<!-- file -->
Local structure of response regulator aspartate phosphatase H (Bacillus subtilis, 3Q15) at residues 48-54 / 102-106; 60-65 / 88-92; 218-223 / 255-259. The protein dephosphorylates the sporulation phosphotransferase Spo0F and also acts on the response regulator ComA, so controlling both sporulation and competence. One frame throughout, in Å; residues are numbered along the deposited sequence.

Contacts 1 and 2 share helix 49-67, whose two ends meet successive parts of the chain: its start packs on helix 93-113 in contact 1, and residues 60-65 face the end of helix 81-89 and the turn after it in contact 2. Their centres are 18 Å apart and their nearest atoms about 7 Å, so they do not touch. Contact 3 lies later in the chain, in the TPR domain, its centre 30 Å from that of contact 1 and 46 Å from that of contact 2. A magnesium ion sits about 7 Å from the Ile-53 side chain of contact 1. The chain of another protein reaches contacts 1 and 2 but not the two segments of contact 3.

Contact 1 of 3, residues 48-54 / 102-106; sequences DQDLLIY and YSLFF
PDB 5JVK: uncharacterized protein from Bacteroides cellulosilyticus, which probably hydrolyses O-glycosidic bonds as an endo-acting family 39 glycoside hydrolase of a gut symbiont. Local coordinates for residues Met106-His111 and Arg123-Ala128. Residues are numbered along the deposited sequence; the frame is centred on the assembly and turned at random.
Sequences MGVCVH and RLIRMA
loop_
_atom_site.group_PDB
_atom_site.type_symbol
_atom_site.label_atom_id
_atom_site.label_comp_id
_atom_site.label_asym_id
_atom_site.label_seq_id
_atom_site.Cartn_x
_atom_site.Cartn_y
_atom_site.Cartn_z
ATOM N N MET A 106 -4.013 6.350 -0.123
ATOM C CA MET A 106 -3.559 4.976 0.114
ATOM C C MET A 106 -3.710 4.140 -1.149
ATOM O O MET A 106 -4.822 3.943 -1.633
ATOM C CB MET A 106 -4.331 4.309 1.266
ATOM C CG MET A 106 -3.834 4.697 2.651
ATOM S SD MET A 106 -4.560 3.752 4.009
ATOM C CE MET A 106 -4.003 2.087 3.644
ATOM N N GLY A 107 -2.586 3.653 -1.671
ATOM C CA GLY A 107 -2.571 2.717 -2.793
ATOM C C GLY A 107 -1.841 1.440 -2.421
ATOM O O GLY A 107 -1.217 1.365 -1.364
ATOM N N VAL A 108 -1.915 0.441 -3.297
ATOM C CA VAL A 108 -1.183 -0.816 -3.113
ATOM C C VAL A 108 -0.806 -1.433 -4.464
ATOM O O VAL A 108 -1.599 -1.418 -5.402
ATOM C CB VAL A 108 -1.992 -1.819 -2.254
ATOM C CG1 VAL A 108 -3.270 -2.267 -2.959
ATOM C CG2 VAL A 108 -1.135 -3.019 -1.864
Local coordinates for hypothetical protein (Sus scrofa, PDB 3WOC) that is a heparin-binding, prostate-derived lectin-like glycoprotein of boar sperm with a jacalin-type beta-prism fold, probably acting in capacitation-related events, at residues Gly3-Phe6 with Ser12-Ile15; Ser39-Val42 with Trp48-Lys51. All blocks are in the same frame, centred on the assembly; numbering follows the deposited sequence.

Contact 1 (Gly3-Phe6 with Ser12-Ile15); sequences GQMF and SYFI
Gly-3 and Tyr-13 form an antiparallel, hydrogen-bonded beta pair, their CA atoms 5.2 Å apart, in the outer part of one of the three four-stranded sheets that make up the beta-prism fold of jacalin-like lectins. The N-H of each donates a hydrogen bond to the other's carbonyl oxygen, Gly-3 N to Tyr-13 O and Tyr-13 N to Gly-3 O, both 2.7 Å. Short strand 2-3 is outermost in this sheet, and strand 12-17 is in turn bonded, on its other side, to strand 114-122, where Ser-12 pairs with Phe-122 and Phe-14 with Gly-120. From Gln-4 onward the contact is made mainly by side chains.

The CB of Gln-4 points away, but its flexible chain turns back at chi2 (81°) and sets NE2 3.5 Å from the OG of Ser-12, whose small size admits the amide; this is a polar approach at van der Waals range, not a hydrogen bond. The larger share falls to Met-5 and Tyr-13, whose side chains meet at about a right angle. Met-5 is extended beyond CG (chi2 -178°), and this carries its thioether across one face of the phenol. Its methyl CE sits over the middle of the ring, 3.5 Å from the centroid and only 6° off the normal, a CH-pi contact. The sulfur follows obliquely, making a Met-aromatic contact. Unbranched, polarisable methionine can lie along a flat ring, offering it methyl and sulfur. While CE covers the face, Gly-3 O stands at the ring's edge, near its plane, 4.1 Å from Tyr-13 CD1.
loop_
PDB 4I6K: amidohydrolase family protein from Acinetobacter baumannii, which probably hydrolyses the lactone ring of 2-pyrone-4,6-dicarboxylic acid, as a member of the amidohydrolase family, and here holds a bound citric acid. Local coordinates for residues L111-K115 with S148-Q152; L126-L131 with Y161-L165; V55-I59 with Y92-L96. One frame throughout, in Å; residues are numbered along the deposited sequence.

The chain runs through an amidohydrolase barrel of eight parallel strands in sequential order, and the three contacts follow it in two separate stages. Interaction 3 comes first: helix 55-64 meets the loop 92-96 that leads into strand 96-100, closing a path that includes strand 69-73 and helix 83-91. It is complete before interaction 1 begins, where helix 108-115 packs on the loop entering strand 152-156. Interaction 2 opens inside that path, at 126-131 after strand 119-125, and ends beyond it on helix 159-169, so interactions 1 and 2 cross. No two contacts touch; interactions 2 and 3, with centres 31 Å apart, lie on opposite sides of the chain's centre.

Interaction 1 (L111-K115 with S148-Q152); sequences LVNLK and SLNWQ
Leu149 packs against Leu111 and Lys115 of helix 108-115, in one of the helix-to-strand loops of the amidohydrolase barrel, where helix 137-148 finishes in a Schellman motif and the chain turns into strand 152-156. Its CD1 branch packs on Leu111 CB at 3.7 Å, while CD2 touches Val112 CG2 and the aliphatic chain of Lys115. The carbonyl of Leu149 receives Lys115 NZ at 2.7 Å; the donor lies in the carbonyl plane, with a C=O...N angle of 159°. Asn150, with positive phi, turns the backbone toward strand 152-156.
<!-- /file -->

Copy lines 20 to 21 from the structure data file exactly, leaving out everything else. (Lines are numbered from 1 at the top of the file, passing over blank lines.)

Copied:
ATOM C CB MET A 106 -4.331 4.309 1.266
ATOM C CG MET A 106 -3.834 4.697 2.651